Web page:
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Russia

The Russian Heartland, Where Quiet Poverty And Denial Reign

Far from the murders and intrigue swirling at the Kremlin, or the war rumbling in Ukraine, most of Russia lives in a strange post-Soviet state of denial like one finds in the city of Yelets.

Street market in Yelets, Russia
Street market in Yelets, Russia
Isabelle Mandraud

YELETS — Their faces inscrutable, their bodies leaning forward, focused on their work, Yelets' lacemakers are survivors. Crises came and went, and reduced their work force from some 2,000 during the Soviet era to fewer than 50 today.

So when it comes to today's crises — ramping inflation, the crumbling ruble, the scarcity of jobs and the terrifying images of the war in Ukraine — they would rather talk about something else.

"In any case, we're too poor to worry about that," says Galina Korshkova, a retired worker. Located halfway between Moscow, 350 kilometers to the north, and Kharkiv, the Ukrainian city across the border, Yelets burrows down within itself.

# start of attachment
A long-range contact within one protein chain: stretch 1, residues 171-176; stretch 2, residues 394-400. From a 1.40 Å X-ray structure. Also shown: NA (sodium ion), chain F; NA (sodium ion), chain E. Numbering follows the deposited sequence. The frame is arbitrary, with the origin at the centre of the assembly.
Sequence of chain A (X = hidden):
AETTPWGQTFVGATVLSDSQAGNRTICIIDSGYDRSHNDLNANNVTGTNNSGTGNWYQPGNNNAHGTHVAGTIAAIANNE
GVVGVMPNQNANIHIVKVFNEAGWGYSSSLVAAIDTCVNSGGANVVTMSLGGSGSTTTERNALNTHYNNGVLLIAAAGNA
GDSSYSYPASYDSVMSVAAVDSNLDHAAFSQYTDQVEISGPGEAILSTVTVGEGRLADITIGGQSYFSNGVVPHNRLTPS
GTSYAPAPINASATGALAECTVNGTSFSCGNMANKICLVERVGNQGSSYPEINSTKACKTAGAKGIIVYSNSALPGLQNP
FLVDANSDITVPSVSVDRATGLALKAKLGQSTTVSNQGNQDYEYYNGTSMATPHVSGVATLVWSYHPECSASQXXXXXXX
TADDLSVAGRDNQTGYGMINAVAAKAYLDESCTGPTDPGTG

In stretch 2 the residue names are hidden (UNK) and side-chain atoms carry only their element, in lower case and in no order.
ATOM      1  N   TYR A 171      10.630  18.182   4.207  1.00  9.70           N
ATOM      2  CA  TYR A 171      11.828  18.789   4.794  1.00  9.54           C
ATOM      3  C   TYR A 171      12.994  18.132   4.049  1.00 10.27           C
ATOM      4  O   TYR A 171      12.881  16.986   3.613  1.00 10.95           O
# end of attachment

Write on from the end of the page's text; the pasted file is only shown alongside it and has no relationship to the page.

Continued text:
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Ideas

García Márquez And Truth: How Journalism Fed The Novelist's Fantasy

In his early journalistic writings, the Colombian novelist Gabriel García Márquez showed he had an eye for factual details, in which he found the absurdity and 'magic' that would in time be the stuff and style of his fiction.

Colombian novelist Gabriel Garcia Marquez reads his book

J. D. Torres Duarte

BOGOTÁ — In short stories written in the 1940s and early 50s and later compiled in Eyes of a Blue Dog, the late Gabriel García Márquez, Colombia's Nobel Prize-winning novelist, shows he is as yet a young writer, with a style and subjects that can be atypical.

Stylistically, García Márquez came into his own in the celebrated One Hundred Years of Solitude. Until then both his style and substance took an erratic course: touching the brevity of film scripts in Nobody Writes to the Colonel, technical experimentation in Leaf Storm, the anecdotal short novel in In Evil Hour or exploring politics in Big Mama's Funeral. Throughout, the skills he displayed were rather of a precocious juggler.

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Central to the tragic absurdity of this war is the question of language. Vladimir Putin has repeated that protecting ethnic Russians and the Russian-speaking populations of Ukraine was a driving motivation for his invasion.

Yet one month on, a quick look at the map shows that many of the worst-hit cities are those where Russian is the predominant language: Kharkiv, Odesa, Kherson.

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